• Keep your dog contained in a kennel or fenced yard so that he can’t roam at large and chase or harass neighborhood cats.
  • If you walk your dog off leash, do so in places and at times when cats aren’t likely to be present. Cats are primarily nocturnal, but they’re also quite active at dawn and dusk. It’s best to avoid these times and walk your dog during daylight hours.
  • Teach your dog a really reliable recall so that you can call him whenever you need to. Please see our article, Teaching Your Dog to Come When Called, for detailed information about how to accomplish this. To be successful, you’ll need to start your dog’s training away from cats so that he can focus on learning and not get overly aroused and distracted. Only when your dog is extremely reliable at coming when called should you “test” him in the presence of a cat. It’s very difficult to call a dog off once he has sighted a cat. It’s even more challenging to call a dog off once he’s in pursuit of a cat. Be prepared to devote a substantial amount of training time and effort to making your dog’s recall work. Even then, realize that he’ll still chase cats. It will be your responsibility to make sure that you recognize potentially problematic situations early enough to successfully call your dog off. Don’t hesitate to find a Certified Professional Dog Trainer (CPDT) in your area for help with this training.
  • As a last resort, you can teach your dog to associate the sight or appearance of cats with a punishing, aversive experience, such as an obnoxious noise, a repulsive spray scent or something painful. To ensure that you and your dog benefit from humane and effective training procedures, it’s imperative that you work with an experienced Certified Professional Dog Trainer (CPDT), a Certified Applied Animal Behaviorist (CAAB or Associate CAAB) or a board-certified veterinary behaviorist (Diplomate of the College of Veterinary Behavior, Dip ACVB). (Please see our article, Finding Professional Help, to locate one of these qualified professionals in your area.) The behaviorist or trainer must work with your dog over many sessions, in a variety of circumstances, for the procedure to work. Some dogs are so aroused by the anticipation of a chase that even associating cats with very strong or painful punishment won’t deter them. This is why it’s crucial to work with an experienced professional. She or he can determine in the first few sessions if this kind of procedure is likely to work for your dog.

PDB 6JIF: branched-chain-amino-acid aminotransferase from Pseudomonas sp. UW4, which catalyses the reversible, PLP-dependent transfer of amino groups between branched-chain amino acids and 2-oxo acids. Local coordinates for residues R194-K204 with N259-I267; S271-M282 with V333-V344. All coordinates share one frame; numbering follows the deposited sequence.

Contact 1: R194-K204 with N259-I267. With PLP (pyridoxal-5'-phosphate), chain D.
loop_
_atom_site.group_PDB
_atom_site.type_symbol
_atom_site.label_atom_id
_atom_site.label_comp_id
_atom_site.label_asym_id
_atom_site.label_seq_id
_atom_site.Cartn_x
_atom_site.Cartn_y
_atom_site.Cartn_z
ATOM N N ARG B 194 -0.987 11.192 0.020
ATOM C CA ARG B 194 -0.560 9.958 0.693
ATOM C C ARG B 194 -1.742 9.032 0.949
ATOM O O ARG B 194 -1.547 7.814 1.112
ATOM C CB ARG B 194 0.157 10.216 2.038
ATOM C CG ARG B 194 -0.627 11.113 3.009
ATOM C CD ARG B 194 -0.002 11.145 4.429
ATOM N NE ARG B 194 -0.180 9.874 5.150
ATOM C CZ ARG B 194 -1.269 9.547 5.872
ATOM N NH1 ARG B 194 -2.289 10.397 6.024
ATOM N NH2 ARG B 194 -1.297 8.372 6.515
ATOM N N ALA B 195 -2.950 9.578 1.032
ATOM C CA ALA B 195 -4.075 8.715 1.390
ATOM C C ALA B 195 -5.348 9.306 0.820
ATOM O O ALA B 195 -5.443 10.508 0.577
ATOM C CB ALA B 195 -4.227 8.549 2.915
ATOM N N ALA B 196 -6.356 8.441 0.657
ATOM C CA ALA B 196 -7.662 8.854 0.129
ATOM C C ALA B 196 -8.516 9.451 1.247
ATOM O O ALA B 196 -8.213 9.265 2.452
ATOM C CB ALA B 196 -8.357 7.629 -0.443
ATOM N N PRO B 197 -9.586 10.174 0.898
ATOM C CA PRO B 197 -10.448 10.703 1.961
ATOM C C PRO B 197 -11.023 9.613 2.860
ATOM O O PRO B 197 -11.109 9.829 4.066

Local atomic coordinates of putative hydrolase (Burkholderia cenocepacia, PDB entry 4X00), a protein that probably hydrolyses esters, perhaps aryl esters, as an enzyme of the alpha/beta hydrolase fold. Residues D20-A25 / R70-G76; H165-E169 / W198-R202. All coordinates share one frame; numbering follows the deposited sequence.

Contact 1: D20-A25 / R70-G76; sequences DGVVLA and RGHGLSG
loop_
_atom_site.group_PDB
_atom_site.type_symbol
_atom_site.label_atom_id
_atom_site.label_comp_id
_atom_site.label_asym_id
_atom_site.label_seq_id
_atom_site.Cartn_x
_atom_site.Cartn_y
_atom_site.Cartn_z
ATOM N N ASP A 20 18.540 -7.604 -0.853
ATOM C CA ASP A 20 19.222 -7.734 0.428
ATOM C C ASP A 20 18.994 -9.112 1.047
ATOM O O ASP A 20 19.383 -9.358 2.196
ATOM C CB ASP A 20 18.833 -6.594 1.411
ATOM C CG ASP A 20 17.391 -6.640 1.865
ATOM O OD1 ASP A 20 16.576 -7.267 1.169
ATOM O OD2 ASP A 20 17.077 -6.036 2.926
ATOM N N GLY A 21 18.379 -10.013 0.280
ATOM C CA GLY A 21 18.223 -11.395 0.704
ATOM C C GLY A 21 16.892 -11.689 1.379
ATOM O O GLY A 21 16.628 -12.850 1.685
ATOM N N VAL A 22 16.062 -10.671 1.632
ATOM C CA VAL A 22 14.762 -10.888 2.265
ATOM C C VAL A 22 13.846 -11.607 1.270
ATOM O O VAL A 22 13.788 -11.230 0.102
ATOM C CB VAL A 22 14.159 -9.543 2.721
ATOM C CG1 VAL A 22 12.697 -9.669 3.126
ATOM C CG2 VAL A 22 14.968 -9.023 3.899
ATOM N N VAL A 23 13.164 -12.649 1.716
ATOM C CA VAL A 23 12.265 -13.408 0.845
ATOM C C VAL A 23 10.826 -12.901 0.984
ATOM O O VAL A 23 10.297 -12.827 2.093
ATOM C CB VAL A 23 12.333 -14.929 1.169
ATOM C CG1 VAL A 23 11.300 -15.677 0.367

What NOT to Do

  • Do not expose your dog to a cat and then beat or physically punish him in some other way. This is inhumane and highly unlikely to deter your dog. At best, he might refrain from preying on cats when you’re nearby, but he won’t learn not do to it when you’re not around. At worst, you could injure your dog, damage his trust in you and cause further behavior problems, such as fear and aggression.
  • Do not purposely let your dog take off after a cat and then allow him to hit the end of a leash or long line at a dead run. This could cause severe damage to his neck and vertebrae.
  • Do not let your dog catch a cat in the hopes that the cat will teach your dog a lesson. Your dog could be seriously injured, and the cat could be injured or killed.